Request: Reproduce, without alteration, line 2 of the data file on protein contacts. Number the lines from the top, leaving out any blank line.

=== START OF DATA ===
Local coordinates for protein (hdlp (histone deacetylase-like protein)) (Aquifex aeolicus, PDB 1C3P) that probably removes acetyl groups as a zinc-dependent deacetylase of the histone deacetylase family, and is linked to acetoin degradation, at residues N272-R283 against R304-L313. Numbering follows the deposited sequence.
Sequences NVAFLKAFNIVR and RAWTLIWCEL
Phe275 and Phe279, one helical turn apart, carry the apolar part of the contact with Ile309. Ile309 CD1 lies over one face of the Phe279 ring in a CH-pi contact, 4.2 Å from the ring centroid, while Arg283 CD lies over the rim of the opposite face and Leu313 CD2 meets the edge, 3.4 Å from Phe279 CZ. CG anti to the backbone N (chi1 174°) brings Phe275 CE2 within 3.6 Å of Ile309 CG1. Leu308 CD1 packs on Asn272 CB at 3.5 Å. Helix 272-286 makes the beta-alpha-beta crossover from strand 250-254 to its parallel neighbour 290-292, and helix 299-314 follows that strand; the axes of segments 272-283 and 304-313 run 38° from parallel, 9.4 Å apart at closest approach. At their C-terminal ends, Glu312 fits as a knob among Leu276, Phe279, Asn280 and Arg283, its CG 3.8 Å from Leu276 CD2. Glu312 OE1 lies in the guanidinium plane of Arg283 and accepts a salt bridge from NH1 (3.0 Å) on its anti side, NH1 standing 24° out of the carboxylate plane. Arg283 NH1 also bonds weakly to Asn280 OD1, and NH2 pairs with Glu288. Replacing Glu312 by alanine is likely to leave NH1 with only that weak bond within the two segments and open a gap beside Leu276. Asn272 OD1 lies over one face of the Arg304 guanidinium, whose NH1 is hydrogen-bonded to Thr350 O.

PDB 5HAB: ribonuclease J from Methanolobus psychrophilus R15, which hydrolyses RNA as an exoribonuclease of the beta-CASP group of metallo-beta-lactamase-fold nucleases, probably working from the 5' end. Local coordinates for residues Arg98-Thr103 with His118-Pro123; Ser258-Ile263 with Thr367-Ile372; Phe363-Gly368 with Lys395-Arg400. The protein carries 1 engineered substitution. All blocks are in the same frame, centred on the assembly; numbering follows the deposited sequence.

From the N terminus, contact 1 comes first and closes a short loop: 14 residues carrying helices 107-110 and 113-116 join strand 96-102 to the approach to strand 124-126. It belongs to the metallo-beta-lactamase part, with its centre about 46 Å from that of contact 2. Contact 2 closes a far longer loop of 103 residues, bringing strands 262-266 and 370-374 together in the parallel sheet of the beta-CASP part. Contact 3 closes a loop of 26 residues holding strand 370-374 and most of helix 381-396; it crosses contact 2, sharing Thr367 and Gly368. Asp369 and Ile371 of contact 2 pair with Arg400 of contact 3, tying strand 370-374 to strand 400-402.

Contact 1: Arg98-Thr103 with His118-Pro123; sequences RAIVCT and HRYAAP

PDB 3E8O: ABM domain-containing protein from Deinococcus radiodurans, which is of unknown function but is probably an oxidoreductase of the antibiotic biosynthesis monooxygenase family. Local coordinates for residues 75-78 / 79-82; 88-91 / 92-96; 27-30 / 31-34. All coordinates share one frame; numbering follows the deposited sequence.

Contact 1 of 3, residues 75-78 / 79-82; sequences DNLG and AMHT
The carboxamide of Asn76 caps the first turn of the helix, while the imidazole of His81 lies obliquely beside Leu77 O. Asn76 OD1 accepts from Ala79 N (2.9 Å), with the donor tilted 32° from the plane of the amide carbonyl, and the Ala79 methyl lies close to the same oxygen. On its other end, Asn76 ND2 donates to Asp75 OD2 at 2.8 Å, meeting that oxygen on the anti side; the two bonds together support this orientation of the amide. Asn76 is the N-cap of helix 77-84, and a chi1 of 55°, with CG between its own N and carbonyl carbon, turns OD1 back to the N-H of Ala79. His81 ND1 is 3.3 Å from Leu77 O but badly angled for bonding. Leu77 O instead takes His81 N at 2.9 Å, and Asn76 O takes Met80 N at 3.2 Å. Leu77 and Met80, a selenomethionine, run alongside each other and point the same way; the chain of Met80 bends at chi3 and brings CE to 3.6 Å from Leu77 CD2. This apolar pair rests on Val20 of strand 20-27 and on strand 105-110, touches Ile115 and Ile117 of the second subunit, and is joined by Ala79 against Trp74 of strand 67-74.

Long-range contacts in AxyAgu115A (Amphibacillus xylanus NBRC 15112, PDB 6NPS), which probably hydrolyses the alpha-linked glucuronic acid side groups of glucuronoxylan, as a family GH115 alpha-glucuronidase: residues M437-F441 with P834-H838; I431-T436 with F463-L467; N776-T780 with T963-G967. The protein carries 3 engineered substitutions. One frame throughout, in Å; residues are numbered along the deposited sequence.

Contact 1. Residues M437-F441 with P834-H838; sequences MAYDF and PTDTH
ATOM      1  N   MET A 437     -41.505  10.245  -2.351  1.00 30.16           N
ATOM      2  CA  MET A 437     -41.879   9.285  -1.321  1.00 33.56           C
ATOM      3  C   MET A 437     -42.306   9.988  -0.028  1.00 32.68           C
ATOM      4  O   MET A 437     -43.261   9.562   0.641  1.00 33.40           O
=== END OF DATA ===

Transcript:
Sequences NVAFLKAFNIVR and RAWTLIWCEL